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BUFFALO, N.Y. — U.S. Immigration and Customs Enforcement’s (ICE) Enforcement and Removal Operations (ERO) Buffalo field office removed an unlawfully present noncitizen foreign fugitive MS-13 gang member who is wanted in El Salvador for aggravated homicide Aug. 11.

Jose Antonio Argueta Dominguez, 23, was escorted by ERO officers from Buffalo to San Salvador, El Salvador, where he was transferred to El Salvadoran authorities.

“Dangerous fugitives and MS-13 gang members like Argueta Dominguez have significant harmful effects on public safety,” said ERO Buffalo Field Office Director Thomas Brophy. “Keeping our communities safe is a top priority for ERO Buffalo and we’re proud to have removed this dangerous fugitive.”

Argueta Dominguez unlawfully entered the United States on an unknown date at an unknown location. On Feb. 9, 2022, ERO New York encountered Argueta Dominguez at the Suffolk County Jail in Riverhead following his arrest for assault. ERO New York lodged an immigration detainer. The Suffolk County Court convicted Argueta Dominguez of assault in the third degree and sentenced him to three years’ probation on March 22.

On May 4, ERO New York arrested Argueta Dominguez, served him a notice to appear for immigration proceedings, and detained him in ICE custody. On July 11, an immigration judge with the Justice Department’s Executive Office for Immigration Review (EOIR) ordered Argueta Dominguez removed to El Salvador.

Noncitizens placed into removal proceedings receive their legal due process from federal immigration judges in the immigration courts, which are administered by EOIR within the Department of Justice. EOIR is a separate entity from the U.S. Department of Homeland Security and U.S. Immigration and Customs Enforcement. Immigration judges in these courts make decisions based on the merits of each individual case, determining if a noncitizen is subject to a final order of removal or eligible for certain forms of relief from removal. Once a noncitizen is subject to a final order of removal issued by an immigration judge or other lawful means, ICE officers may carry out the removal.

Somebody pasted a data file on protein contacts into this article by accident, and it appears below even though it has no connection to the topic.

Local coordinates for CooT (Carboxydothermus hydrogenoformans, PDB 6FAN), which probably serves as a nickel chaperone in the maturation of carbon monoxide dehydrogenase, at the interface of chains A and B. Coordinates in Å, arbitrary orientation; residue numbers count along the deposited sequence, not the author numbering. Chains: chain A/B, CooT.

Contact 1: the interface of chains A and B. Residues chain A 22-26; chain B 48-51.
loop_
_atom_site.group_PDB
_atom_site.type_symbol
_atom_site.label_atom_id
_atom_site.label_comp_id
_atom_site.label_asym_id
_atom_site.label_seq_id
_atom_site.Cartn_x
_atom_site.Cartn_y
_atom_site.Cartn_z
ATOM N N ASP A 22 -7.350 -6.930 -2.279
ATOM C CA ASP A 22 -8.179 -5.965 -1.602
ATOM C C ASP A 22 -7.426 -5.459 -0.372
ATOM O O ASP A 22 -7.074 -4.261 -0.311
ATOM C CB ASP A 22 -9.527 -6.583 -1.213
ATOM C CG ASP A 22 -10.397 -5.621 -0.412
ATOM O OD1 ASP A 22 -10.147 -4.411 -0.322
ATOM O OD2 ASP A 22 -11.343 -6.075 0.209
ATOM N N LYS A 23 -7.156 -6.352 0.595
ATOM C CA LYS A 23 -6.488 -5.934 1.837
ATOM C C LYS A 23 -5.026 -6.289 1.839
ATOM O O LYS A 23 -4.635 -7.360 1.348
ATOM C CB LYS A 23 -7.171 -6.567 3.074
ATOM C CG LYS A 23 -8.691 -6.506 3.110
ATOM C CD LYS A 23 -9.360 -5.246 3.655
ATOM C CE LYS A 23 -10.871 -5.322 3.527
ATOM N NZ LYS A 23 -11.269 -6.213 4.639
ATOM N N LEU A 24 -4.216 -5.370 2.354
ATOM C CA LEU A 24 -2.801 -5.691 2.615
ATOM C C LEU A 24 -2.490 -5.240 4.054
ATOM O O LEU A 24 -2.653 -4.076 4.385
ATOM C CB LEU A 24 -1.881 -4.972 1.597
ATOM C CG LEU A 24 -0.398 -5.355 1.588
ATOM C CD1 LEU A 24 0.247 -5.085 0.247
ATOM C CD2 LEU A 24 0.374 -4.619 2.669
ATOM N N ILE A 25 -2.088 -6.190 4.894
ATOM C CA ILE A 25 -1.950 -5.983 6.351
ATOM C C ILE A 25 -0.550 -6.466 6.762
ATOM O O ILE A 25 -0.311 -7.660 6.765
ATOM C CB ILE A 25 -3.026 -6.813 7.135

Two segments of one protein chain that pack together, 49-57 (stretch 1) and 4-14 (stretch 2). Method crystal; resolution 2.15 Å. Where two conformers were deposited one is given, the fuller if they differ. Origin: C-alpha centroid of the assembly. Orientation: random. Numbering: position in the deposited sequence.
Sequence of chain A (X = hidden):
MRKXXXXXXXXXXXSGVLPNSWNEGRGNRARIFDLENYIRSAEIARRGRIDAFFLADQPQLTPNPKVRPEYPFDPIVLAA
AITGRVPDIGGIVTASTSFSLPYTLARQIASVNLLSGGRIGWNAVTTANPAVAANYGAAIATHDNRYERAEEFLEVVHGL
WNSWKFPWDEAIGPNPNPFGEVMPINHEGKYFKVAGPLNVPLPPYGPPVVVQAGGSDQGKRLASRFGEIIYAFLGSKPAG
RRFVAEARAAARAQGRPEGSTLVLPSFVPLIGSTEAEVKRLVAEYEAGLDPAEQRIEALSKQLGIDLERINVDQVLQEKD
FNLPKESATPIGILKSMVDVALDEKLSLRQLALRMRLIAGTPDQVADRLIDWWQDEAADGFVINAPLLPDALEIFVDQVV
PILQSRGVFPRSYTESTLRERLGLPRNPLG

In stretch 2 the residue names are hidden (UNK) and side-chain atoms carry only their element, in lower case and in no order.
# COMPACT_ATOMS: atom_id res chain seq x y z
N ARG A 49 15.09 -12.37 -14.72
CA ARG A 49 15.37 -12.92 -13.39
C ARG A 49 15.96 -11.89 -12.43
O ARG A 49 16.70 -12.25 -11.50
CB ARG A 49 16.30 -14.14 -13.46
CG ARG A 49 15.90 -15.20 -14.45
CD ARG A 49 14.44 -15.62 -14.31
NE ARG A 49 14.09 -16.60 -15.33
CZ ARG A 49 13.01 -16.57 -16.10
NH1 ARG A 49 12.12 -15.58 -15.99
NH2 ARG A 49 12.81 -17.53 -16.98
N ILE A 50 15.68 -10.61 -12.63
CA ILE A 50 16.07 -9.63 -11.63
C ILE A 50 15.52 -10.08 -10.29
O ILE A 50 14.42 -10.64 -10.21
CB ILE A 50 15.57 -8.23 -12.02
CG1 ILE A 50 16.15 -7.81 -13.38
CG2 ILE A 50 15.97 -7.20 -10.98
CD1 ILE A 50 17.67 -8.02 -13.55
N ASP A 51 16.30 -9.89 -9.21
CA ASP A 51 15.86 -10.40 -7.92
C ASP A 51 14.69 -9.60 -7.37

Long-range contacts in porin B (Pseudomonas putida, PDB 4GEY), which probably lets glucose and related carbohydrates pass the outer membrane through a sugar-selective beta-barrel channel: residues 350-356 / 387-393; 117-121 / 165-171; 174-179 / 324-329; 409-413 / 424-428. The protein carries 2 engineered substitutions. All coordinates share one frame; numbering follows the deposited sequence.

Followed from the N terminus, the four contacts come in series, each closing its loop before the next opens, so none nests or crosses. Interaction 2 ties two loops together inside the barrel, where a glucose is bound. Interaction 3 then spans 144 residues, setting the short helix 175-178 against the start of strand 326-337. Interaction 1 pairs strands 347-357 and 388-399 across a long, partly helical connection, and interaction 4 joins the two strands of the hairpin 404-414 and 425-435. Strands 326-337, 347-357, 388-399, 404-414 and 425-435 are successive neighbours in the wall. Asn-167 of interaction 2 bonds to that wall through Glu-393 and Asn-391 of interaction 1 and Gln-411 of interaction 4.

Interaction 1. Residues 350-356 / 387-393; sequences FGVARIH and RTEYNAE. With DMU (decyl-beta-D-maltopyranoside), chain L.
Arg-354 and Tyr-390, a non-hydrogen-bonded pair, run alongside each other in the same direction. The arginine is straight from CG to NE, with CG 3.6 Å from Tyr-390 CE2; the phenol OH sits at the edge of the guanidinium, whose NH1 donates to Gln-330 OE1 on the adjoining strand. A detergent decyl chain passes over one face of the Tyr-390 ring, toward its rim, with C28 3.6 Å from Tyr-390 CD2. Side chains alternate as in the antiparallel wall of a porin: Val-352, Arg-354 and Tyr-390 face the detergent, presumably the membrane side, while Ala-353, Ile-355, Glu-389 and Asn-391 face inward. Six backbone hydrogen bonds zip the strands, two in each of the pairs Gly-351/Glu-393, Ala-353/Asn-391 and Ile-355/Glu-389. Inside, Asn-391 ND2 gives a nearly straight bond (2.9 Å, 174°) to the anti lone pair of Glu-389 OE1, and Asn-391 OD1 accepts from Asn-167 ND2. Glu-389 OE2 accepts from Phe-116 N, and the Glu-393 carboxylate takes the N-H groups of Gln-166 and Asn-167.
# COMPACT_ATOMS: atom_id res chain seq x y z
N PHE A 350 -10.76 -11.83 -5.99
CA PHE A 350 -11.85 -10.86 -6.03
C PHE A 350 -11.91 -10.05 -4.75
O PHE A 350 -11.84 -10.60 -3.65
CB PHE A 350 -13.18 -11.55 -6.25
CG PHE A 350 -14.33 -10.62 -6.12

ICE officers make enforcement decisions on a case-by-case basis in a professional and responsible manner, informed by their experience as law enforcement officials and in a way that best protects against the greatest threats to the homeland.

In fiscal year 2022, ERO arrested 46,396 noncitizens with criminal histories. This group had 198,498 associated charges and convictions, including 21,531 assault offenses; 8,164 sex and sexual assault offenses; 5,554 weapons offenses; 1,501 homicide-related offenses; and 1,114 kidnapping offenses.

As one of ICE’s three operational directorates, ERO is the principal federal law enforcement authority in charge of domestic immigration enforcement. ERO’s mission is to protect the homeland through the arrest and removal of those who undermine the safety of U.S. communities and the integrity of U.S. immigration laws, and its primary areas of focus are interior enforcement operations, management of the agency’s detained and non-detained populations, and repatriation of noncitizens who have received final orders of removal. ERO’s workforce consists of more than 7,700 law enforcement and non-law enforcement support personnel across 25 domestic field offices and 208 locations nationwide, 30 overseas postings, and multiple temporary duty travel assignments along the border.

Members of the public can report crimes and/or suspicious activity by dialing 866-347-2423 or completing the online tip form.

The ERO Buffalo Field Office oversees sub-offices in northern New York. Learn more about ICE’s mission to increase public safety in your community on X, formerly known as Twitter, @EROBuffalo.

ICE breaking news MS-13 gang member, wanted in El Salvador for aggravated homicide, removed by ERO Buffalo Government Agency News